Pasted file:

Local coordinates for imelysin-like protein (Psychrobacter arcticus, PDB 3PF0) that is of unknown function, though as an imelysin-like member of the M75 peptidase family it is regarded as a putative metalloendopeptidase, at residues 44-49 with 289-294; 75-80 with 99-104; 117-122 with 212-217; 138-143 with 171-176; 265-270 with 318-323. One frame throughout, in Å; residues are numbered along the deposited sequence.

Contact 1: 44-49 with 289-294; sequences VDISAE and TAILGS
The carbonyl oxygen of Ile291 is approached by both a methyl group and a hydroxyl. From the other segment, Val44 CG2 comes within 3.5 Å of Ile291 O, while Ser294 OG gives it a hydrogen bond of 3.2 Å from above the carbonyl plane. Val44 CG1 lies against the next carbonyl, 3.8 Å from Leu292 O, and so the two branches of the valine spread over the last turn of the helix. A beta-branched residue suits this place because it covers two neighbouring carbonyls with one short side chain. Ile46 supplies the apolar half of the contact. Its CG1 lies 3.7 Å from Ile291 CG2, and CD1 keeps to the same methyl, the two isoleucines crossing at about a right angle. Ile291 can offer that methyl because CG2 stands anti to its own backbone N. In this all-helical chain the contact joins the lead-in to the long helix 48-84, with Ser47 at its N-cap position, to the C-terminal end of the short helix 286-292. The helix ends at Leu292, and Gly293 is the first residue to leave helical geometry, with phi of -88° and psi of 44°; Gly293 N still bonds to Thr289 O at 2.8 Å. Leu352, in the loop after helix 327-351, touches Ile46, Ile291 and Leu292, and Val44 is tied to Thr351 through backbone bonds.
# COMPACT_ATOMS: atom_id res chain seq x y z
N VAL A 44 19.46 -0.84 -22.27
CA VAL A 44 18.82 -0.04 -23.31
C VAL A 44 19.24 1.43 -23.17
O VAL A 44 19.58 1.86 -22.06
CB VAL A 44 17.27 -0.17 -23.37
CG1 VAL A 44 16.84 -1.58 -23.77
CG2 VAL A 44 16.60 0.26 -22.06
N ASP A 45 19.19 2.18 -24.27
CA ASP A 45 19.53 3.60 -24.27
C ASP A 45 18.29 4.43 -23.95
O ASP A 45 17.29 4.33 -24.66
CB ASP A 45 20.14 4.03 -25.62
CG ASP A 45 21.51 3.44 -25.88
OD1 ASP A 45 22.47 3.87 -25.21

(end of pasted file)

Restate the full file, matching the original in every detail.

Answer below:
Local coordinates for imelysin-like protein (Psychrobacter arcticus, PDB 3PF0) that is of unknown function, though as an imelysin-like member of the M75 peptidase family it is regarded as a putative metalloendopeptidase, at residues 44-49 with 289-294; 75-80 with 99-104; 117-122 with 212-217; 138-143 with 171-176; 265-270 with 318-323. One frame throughout, in Å; residues are numbered along the deposited sequence.

Contact 1: 44-49 with 289-294; sequences VDISAE and TAILGS
The carbonyl oxygen of Ile291 is approached by both a methyl group and a hydroxyl. From the other segment, Val44 CG2 comes within 3.5 Å of Ile291 O, while Ser294 OG gives it a hydrogen bond of 3.2 Å from above the carbonyl plane. Val44 CG1 lies against the next carbonyl, 3.8 Å from Leu292 O, and so the two branches of the valine spread over the last turn of the helix. A beta-branched residue suits this place because it covers two neighbouring carbonyls with one short side chain. Ile46 supplies the apolar half of the contact. Its CG1 lies 3.7 Å from Ile291 CG2, and CD1 keeps to the same methyl, the two isoleucines crossing at about a right angle. Ile291 can offer that methyl because CG2 stands anti to its own backbone N. In this all-helical chain the contact joins the lead-in to the long helix 48-84, with Ser47 at its N-cap position, to the C-terminal end of the short helix 286-292. The helix ends at Leu292, and Gly293 is the first residue to leave helical geometry, with phi of -88° and psi of 44°; Gly293 N still bonds to Thr289 O at 2.8 Å. Leu352, in the loop after helix 327-351, touches Ile46, Ile291 and Leu292, and Val44 is tied to Thr351 through backbone bonds.
# COMPACT_ATOMS: atom_id res chain seq x y z
N VAL A 44 19.46 -0.84 -22.27
CA VAL A 44 18.82 -0.04 -23.31
C VAL A 44 19.24 1.43 -23.17
O VAL A 44 19.58 1.86 -22.06
CB VAL A 44 17.27 -0.17 -23.37
CG1 VAL A 44 16.84 -1.58 -23.77
CG2 VAL A 44 16.60 0.26 -22.06
N ASP A 45 19.19 2.18 -24.27
CA ASP A 45 19.53 3.60 -24.27
C ASP A 45 18.29 4.43 -23.95
O ASP A 45 17.29 4.33 -24.66
CB ASP A 45 20.14 4.03 -25.62
CG ASP A 45 21.51 3.44 -25.88
OD1 ASP A 45 22.47 3.87 -25.21